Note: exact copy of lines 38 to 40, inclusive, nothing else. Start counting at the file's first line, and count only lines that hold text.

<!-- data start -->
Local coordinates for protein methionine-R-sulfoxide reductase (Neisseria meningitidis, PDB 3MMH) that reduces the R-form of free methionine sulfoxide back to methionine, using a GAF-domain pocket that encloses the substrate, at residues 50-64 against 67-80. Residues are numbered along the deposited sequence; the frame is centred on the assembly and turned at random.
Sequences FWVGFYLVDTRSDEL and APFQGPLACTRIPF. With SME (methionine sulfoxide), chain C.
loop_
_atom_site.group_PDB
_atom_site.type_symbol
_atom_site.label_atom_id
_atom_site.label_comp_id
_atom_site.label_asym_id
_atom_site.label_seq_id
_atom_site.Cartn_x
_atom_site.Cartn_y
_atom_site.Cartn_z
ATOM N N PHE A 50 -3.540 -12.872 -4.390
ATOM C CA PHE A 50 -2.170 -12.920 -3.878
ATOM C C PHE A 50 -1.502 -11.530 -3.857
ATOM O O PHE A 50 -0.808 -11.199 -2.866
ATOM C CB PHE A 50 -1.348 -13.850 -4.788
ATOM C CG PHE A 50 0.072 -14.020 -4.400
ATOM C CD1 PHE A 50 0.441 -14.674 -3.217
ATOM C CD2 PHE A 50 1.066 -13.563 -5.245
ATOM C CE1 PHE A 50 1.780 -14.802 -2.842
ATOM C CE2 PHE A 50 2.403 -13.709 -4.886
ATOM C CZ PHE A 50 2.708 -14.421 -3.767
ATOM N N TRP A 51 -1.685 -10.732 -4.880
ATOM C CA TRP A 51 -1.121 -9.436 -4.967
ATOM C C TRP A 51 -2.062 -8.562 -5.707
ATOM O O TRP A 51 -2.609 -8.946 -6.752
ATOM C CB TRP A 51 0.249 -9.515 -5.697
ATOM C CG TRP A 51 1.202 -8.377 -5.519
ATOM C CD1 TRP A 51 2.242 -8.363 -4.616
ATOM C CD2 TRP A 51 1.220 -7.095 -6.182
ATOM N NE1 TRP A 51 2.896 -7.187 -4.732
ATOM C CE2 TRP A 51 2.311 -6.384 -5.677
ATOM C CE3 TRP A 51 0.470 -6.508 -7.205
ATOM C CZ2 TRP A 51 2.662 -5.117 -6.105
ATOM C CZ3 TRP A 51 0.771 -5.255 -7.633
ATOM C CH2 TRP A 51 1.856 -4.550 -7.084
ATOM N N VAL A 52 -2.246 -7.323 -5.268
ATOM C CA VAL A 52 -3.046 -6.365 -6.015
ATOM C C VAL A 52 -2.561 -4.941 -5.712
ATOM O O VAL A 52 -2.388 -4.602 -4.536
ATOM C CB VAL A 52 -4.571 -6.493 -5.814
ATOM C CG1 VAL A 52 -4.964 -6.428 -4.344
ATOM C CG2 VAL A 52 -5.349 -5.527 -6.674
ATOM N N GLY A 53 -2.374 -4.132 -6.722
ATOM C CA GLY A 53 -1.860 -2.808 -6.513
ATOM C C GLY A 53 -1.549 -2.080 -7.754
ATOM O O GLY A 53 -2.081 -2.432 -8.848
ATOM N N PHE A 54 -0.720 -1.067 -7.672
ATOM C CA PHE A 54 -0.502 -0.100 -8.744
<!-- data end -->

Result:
ATOM N N VAL A 52 -2.246 -7.323 -5.268
ATOM C CA VAL A 52 -3.046 -6.365 -6.015
ATOM C C VAL A 52 -2.561 -4.941 -5.712